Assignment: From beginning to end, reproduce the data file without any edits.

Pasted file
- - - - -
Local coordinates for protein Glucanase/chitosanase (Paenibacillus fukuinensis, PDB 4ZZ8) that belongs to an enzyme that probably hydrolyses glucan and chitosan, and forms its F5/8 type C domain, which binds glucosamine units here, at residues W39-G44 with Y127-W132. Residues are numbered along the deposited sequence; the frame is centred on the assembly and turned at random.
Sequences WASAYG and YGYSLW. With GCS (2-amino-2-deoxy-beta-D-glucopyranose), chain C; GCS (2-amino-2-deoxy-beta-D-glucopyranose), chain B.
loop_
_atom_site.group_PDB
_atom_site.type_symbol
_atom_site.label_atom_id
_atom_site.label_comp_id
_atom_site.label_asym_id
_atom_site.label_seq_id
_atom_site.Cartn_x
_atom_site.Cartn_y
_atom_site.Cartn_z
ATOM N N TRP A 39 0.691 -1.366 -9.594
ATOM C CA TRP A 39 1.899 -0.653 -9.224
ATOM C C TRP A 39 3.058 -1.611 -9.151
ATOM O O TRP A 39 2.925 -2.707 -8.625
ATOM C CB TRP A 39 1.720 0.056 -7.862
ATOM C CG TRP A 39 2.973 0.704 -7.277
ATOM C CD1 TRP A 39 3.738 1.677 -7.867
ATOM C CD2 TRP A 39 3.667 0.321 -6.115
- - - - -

Local coordinates for protein Glucanase/chitosanase (Paenibacillus fukuinensis, PDB 4ZZ8) that belongs to an enzyme that probably hydrolyses glucan and chitosan, and forms its F5/8 type C domain, which binds glucosamine units here, at residues W39-G44 with Y127-W132. Residues are numbered along the deposited sequence; the frame is centred on the assembly and turned at random.
Sequences WASAYG and YGYSLW. With GCS (2-amino-2-deoxy-beta-D-glucopyranose), chain C; GCS (2-amino-2-deoxy-beta-D-glucopyranose), chain B.
loop_
_atom_site.group_PDB
_atom_site.type_symbol
_atom_site.label_atom_id
_atom_site.label_comp_id
_atom_site.label_asym_id
_atom_site.label_seq_id
_atom_site.Cartn_x
_atom_site.Cartn_y
_atom_site.Cartn_z
ATOM N N TRP A 39 0.691 -1.366 -9.594
ATOM C CA TRP A 39 1.899 -0.653 -9.224
ATOM C C TRP A 39 3.058 -1.611 -9.151
ATOM O O TRP A 39 2.925 -2.707 -8.625
ATOM C CB TRP A 39 1.720 0.056 -7.862
ATOM C CG TRP A 39 2.973 0.704 -7.277
ATOM C CD1 TRP A 39 3.738 1.677 -7.867
ATOM C CD2 TRP A 39 3.667 0.321 -6.115